You may want to keep the following periodicals and books in the classroom for students to browse through.
Aha! Insight (Book, 6-10)
Martin Gardner; W. H. Freeman (for Scientific American), 1978; $15 (paper). This book contains short, fun problems that Gardner has collected, that can all be solved easily--if one chooses a good approach. Many of the problems involve combinatorics (counting), algorithms, or logic. Illustrated with cartoons.
Math EQUALS (Book, 6-10)
Teri Perl, Addison-Wesley, 1978; $20. Each chapter contains a biography of a woman mathematician, followed by mathematics activities related to her work. There are a few discrete mathematics activities, including those in a chapter on Lady Ada Byron Lovelace (1815-1852), who wrote about Charles Babbage's design for a machine that anticipated the modern computer.
QUANTUM: The student magazine of math and science
(Magazine, 10-College) Springer-Verlag, 6/yr.; $20/yr.
This is a new magazine on mathematics and physics for sophisticated high school students. It has well-written, challenging articles about current math and science topics and also has a problem section. It is a collaborative effort of the NCTM and the American Association of Physics Teachers, along with their counterparts in Russia. (Quantum was inspired by the Russian journal Kvant, which in turn may have been inspired by an older Hungarian mathematics newsletter for students.)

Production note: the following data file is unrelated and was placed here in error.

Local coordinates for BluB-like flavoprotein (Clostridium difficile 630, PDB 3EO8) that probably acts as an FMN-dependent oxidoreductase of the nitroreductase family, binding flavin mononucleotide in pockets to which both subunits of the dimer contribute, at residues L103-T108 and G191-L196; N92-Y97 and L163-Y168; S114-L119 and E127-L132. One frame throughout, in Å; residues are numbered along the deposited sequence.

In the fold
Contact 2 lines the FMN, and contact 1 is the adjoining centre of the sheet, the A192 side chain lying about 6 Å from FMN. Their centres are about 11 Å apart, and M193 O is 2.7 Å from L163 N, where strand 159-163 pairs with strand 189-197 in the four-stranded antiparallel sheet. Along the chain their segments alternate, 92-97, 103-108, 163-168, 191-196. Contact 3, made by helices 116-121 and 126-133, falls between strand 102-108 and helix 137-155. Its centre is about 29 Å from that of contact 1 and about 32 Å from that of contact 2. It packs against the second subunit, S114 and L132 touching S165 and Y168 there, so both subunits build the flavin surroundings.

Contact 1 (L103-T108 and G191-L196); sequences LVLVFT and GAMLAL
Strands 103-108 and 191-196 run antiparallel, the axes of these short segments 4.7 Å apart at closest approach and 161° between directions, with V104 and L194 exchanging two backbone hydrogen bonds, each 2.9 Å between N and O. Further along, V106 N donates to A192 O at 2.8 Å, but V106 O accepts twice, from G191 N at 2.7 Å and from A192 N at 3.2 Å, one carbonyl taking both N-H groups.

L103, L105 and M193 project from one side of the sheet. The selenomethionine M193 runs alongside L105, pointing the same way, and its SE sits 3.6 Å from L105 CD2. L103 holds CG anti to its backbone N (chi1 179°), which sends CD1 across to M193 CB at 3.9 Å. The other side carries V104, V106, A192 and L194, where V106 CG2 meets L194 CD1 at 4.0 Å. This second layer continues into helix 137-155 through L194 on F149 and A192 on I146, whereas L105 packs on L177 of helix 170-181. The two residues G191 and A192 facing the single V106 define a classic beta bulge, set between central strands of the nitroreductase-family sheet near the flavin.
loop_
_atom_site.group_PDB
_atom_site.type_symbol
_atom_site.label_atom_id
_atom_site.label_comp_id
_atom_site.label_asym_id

Math Horizons (Magazine, 11-College)
MAA, 4/yr; $35/yr ($20/yr, MAA members).
Written for undergraduates, this also makes interesting reading for high-school students, and teachers at all levels. Articles include profiles of famous contemporary mathematicians, including John Conway (tiling, knots, and game theory), Fan Chung (graph theory), Persi Diaconis (probability and magic), and Jean Taylor (soap-film surfaces). There are articles giving information on careers in mathematics, as well as a problem section.